I’ve often encouraged people to consider coming in for an acupuncture/Chinese medical consultation as an alternate opinion to their western diagnoses(s). Let me explain why this can be valuable.
As you know, I’ve straddled both Western medicine (also referred to as allopathic medicine) and Eastern medicine worlds during my career as a health practitioner (first as a registered nurse and now as an acupuncturist). I can say that looking at a patient through both lenses simultaneously has afforded me the ability to see a situation completely holistically. I value both approaches and I recognize that there are times when one side trumps the other side.
The idea of a second opinion according to Eastern medicine is about you the patient, being able to understand yourself and your Western diagnosis from both perspectives. Additionally, you become better able to map out a treatment plan for yourself that embraces you as a whole rather than just a part (or just your symptom). A well trained acupuncturist is going to be able to help you to design an approach to your chief complaint (symptom, diagnosis etc.) that will incorporate other alternative modalities in addition to acupuncture.
For example, I received a telephone call last night from a distraught mother of a 17 year old high school senior. Her daughter, who has always been extremely perfectionistic and conscientious student, has become extremely anxious with the start of her senior year. She is often in tears by dinner time because of her workload and the demands she places on herself which exceed what the teacher(s) expect. She is now seeing a therapist and starting on an anti-anxiety medication. Fortunately, both doctors have recommended acupuncture as well.
In chatting with the much stressed mother, I discovered that her daughter is very active in sports and school teams. She does not eat meat, and her menstrual cycle stopped last spring. Her sleep has also been disrupted.
According to Chinese medicine we address issues such as Qi (pronounced Chee; qi is the energy that courses throughout our bodies) and Blood (capitalized here because it pertains to more than the red stuff that runs through your veins). I’ve made a preliminary assessment by phone that her daughter is ‘blood deficient’ (different then what western medicine would consider anemia). While her doctor was not concerned about the periods stopping for now, I had a different assessment. The cessation of her menstrual cycle is a sign that her body needs to retain as much blood as it can, and not lose more blood. With a blood deficiency, especially if it is pronounced, her daughter will not have the capacity (energetically or physically) to will herself into a calmer state. Her anxiety is partially a result of the blood deficiency. I explained to the mother that nutrition counseling and some blood building menu recipes would be incorporated into our discussion when they came in for their full evaluation.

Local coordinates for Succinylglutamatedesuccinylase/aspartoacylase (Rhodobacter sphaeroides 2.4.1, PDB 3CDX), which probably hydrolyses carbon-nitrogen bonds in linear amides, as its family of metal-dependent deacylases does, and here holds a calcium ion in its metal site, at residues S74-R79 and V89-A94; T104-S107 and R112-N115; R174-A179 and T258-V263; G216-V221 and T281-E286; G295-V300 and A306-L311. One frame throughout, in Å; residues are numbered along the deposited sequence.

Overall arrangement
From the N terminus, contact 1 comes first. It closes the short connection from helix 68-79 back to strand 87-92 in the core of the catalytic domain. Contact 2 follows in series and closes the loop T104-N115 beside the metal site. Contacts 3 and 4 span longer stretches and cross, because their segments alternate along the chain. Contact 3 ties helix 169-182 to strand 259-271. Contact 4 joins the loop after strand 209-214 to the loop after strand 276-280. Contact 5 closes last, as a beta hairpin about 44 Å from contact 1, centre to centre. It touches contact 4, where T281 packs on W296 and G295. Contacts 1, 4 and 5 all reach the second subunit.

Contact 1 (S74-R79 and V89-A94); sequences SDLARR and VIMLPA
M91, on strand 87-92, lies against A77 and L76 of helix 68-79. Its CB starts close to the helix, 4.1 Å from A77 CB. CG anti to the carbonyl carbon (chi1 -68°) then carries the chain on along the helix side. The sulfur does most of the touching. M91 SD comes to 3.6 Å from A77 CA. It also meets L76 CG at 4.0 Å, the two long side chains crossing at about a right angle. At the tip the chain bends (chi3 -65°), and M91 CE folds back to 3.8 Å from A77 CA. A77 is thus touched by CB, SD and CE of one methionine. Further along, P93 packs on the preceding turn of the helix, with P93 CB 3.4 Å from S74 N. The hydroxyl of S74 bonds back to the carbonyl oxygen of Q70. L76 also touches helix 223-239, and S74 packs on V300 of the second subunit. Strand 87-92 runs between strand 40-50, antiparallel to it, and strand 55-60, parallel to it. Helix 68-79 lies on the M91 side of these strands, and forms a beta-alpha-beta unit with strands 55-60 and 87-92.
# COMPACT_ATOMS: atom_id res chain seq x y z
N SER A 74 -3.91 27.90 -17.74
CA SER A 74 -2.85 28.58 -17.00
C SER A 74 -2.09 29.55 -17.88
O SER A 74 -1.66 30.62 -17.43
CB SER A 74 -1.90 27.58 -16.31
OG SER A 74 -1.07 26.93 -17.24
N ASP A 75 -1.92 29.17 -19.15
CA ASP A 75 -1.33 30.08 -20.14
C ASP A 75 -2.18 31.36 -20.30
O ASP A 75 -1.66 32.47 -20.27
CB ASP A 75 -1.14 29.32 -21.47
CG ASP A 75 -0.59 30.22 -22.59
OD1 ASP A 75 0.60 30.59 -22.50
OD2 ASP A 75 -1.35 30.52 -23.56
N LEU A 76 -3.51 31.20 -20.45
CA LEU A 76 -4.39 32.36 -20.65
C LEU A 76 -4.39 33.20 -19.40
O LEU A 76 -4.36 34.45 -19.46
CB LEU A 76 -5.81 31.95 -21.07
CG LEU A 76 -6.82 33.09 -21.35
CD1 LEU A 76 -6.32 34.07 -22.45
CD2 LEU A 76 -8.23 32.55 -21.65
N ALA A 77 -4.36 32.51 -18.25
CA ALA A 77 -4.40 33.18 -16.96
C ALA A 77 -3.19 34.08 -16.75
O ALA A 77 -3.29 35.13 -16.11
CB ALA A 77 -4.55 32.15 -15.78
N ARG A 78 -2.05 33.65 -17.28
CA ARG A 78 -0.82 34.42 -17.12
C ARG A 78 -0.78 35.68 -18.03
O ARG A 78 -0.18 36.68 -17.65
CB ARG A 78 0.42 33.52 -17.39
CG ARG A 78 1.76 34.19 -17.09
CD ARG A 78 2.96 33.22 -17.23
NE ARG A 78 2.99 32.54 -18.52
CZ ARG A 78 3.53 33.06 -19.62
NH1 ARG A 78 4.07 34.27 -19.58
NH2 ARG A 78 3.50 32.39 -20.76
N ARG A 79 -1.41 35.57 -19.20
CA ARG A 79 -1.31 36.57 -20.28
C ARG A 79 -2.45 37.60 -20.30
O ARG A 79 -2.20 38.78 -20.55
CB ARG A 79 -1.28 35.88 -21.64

While the blood deficiency is not the only issue here, it will be a key component of her treatment plan.
In listening to the mother speak and to the tone of her voice, I was able to determine that she would also benefit from some coaching in how to effectively support her daughter as we move forward.
While seeing a therapist and psychiatrist for medications are going to be impacting and helpful in this acute phase, the acupuncture approach, with its holistic parameters, will complete the circle of treatment over time. Unlike the short-term use of medications, the acupuncturist approach will offer interventions along with coaching that will last over a lifetime.
This does not mean a patient must continue in acupuncture treatment for a lifetime. What it means is that the Eastern medical approach to diagnosis and treatment addresses and treats the root of the problem as well as the symptom. By treating and healing the root of the symptom, the impact can last over one’s lifetime.
Think of it as a pie. I tell my patients that the acupuncture and the treatment we offer is 25% of the pie, and lifestyle habits cover the other 75%. I find it helpful to consider incorporating other modalities such as western medicine/ nutrition, coaching, bodywork such as massage and lifestyle coaching around exercise (or over-exercise); as well to help design a well-rounded holistic treatment plan.